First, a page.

Julian Assange gets almost a year in UK prison for skipping bail
Julian Assange has been sentenced to just under a year in a UK prison on Wednesday after he was found guilty of violating his bail conditions when he entered Ecuador’s London embassy to avoid extradition to Sweden in 2012.
“You had a choice and the course of action you chose was to commit an offense,” Judge Deborah Taylor said. “You have not surrendered willingly. Had the government of Ecuador not permitted entry to the embassy, you would not have voluntarily come before the court,” she added, before handing down an “imprisonment of 50 weeks.”
Assange was wanted in Sweden for questioning over sexual assault and rape allegations. He faces a separate hearing on possible extradition to the United States over a computer hacking conspiracy charge on Thursday.
Judge Taylor said Assange would be eligible for release after serving half the sentence. but that any parole would be “subject to conditions and outcome of any other proceedings” against him.
Reacting to the ruling, Jennifer Robinson, one of the lawyers for the whistleblower, told reporters her client’s case “has always been about the risk of extradition to the United States.”
“We’ve been saying since 2010 that this threat [of extradition] is real. The focus of our energies will now be on fighting that extradition request and that fight starts tomorrow,” she added.
Charges relating to Assange’s bail were formally laid at Westminster Magistrates’ Court on April 11, hours after the 47-year-old’s nearly seven-year sanctuary within Ecuador’s central London embassy came to an abrupt and dramatic end.
The WikiLeaks founder appeared at Southwark Crown Court on Wednesday wearing jeans, a T-shirt and a blazer, with a clipped beard and freshly-cut hair.
The session started later than expected and there were audio issues in the court room. Assange looked stoic and merely nodded at protestors who waved at him and flashed peace signs.
At the start of the hearing, the judge asked Assange if he understood he was being committed for sentencing, to which he replied, “I understand that I am committed,” adding “I don’t know the details.”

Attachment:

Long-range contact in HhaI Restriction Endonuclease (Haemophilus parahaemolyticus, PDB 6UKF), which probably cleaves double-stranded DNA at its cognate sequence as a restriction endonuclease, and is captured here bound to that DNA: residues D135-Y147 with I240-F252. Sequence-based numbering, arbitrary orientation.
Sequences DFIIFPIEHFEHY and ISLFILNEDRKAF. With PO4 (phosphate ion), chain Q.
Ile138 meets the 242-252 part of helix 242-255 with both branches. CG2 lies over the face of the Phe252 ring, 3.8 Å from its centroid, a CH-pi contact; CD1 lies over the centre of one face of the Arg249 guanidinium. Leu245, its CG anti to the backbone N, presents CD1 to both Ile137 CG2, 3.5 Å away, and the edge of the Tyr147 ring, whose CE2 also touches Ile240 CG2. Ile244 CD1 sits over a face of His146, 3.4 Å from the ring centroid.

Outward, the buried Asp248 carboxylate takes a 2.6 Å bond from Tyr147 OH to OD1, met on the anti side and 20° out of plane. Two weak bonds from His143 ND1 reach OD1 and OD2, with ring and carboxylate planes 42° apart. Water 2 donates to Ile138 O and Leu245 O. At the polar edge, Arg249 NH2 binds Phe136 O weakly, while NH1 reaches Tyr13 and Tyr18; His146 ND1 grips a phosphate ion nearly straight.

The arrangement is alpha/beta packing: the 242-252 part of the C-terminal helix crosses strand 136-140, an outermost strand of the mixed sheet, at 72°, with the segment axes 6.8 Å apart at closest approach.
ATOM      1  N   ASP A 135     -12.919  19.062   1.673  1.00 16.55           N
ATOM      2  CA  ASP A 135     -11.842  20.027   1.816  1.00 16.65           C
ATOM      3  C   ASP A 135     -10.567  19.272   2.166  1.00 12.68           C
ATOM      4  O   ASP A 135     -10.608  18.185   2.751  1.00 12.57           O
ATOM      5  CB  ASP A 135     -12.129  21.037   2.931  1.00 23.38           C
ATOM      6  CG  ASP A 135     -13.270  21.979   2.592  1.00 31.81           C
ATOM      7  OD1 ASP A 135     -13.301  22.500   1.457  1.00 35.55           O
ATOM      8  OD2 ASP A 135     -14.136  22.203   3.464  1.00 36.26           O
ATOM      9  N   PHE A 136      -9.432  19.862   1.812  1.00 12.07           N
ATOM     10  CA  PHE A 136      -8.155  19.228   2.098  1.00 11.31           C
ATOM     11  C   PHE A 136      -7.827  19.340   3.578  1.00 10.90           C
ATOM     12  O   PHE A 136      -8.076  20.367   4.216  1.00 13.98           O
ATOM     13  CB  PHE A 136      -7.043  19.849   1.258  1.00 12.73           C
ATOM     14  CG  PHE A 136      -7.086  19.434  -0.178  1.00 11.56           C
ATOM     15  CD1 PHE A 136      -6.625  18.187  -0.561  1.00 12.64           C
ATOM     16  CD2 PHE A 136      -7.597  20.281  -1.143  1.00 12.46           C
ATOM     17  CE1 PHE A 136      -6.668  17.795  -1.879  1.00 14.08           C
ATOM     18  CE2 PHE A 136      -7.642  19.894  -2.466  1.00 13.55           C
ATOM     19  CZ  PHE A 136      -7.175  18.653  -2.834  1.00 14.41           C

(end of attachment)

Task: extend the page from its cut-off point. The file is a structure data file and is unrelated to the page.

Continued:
In mitigation for the Australian computer programmer, defense lawyer Mark Summers said his client had been living “in overwhelming fear” of potential rendition from Sweden to the US over WikiLeaks disclosures.
“As these threats rained down on him from America, these threats dominated everything as far as the proceedings. They dominated his thoughts,” Summers said before making reference to Guantanamo Bay prison, strip searches and torture.
Summers then read a letter from Assange to the court.
“I apologize … to those who feel I disrespected them. This is not what I wanted or intended,” Assange stated in the prepared letter. “I did what I thought at the time was the best and perhaps only thing I could have done.”
Supporters cried out “shame on you” as the judge delivered her verdict.
US extradition hearing
Separately on Thursday, the WikiLeaks founder will face the first of multiple extradition hearings over a criminal charge in the US. He has been charged with helping former Army intelligence specialist Chelsea Manning obtain access to US Defense Department computers in 2010 in order to reveal secret government documents.
The charge of one count of conspiracy to commit computer intrusion was kept under seal for over a year until his arrest in London three weeks ago.
Under UK law, the US government has 65 days from arrest — so until June 15 — to provide full extradition papers to a British district judge.
Robinson, one of Assange’s lawyers, told CNN on Saturday: “It is a matter of international concern that a publisher is being held in a high-security prison facing extradition to the US for his work that has won journalism awards the world over. We are very concerned about his health.”
Robinson added: “He is grateful for the solidarity shown around the world.”
In the weeks since his arrest, Assange has been held on remand at HMP Belmarsh in Thamesmead, southeast London.
One of the most secure facilities in England and Wales, Belmarsh prison has the capacity to hold over 900 inmates and is well known for once housing infamous terror suspects Abu Hamza al-Masri and Anjem Choudary within its high-security unit.
Andy Keen-Downs, chief executive of Pact, a rehabilitation charity that provides family services at prisons across the country, said Belmarsh receives a mixture of inmates who are allocated single or shared cells.
“In the middle of the prison is the area built for high-security prisoners,” Keen-Downs explained.
“Conditions are very basic. Prison staff work hard to keep prisoners safe, but like most prisons there are occasions when there could be violence. It could be a very intimidating atmosphere,” he continued.